Terra, a prominent sports program in South America, recently published study results of the highest paid players in each league in the Americas. Who came out on top? Jermain Defoe and Clint Dempsey – each makes around $9 million a year. Behind them are Thierry Henry, Tim Cahill, Michael Bradley, Landon Donovan, Robbie Keane, among others. The top salary in Mexico goes to Humberto Suazo at the drastically smaller amount of $3 million a year. Additionally, the highest paid player in Argentina, Paraguay, Chile, Uruguay, Peru, Ecuador, Colombia, Bolivia and others don’t even crack the $2 million mark, with most leagues’ top players making far less than $1 million. 

With this in mind, it is clear that MLS way of handling team forming and dealing with recruitment needs revisiting. Having a few highly paid stars may bring in more fans, but having dozens of sub-par players making under $100,000 on the same team as those stars is a recipe for disaster. It is this issue; the failure to spread the quality throughout the starting lineup that has resulted in the recent humiliation south of the border. Mexico, on the other hand, has mastered this spread of talent.

According to Aaron Nielsen of RedNation, the amount of money Toronto FC spent on their new acquisitions this transfer window is equivalent to purchasing the top 50 players in Mexico. In addition to that, Liga MX made approximately $83 million on players they sold this offseason.

The MLS?  About $4 million.

This clearly shows yet another gaping hole in our growth strategy: MLS is just not buying the right players and the league is not developing them either.

You’ve probably heard it a million times: “The key to success is in youth development!” Well, this is true. The reason Mexico is able to make such a huge sum of money in each offseason is because they are able to attract and develop young talent to such an extent that teams in Europe feel they are worth several millions. As a result of the success of young Mexicans in Europe, Mexico has built a reputation for quality youth development. MLS on the other hand, has been developing their academy players in order to send them off to all but kill their careers in college soccer.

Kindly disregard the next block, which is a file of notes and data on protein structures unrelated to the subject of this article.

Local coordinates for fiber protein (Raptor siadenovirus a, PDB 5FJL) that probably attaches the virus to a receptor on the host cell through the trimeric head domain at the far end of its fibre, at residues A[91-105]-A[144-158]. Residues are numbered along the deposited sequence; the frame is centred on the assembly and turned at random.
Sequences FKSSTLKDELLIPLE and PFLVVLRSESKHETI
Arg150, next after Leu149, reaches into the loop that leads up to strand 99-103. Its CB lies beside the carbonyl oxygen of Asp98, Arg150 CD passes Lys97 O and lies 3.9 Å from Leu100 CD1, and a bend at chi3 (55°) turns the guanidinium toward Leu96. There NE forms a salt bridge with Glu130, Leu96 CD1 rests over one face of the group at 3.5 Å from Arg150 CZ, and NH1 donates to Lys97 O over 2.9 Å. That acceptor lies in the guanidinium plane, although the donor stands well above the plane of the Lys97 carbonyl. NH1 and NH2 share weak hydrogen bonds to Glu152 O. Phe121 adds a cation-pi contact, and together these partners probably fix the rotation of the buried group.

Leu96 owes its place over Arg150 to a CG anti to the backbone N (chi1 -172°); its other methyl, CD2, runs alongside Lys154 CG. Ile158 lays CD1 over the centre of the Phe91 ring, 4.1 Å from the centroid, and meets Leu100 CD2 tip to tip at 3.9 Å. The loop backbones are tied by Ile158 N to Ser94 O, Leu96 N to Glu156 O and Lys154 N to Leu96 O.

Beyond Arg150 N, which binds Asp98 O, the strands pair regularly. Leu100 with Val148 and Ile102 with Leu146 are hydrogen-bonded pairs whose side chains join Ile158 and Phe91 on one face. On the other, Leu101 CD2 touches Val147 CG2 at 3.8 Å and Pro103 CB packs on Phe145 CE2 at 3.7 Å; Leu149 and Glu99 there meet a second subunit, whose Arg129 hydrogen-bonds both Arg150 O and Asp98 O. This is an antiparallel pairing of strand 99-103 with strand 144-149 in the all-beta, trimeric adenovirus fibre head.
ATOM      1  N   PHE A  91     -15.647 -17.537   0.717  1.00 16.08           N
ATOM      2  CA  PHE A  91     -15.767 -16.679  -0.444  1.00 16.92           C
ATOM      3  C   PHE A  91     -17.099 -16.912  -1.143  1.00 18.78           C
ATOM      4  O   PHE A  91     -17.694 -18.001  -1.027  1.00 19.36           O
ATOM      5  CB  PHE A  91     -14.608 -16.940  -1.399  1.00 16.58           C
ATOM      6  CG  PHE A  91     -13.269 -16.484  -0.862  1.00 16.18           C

After 20 years of existence, why has this not been fixed?

As for having a better chance at winning CONCACAF next year, how about playing some preseason games against quality South American opposition (and not equally unprepared MLS, USL and college teams). It might be a better method than placing the blame on the MLS’ season just starting.

Maybe getting knocked out of the CCL in this humiliating fashion is a good thing. Definitely not for the short term, but perhaps it will help to reassess priorities. MLS is getting too carried away with the glitz and glamour of big signings, new franchises, stadia and other bright and exciting things but forgetting about the most important factor: quality.

For the league to actually begin to improve, this must be a priority. Not who will get the last franchises, not what 30-year-old European star will be the new face of the league. The concentration needs to be on closing the gap with superior leagues and that will only be achieved by taking a close look at recruitment, player development, achieving a better spread of salaries and winning the elusive CCL so MLS can enter the conversation of being compared to some of the world’s best leagues. 


Cal Poly Pomona
Club Domestic:
LA Galaxy
Club Foreign:
Absolute fanatic, especially passionate about MLS and it's growth. LA Galaxy columnist with no filter and a knack for the controversial. Travelled the world watching soccer matches, but there's no place like home.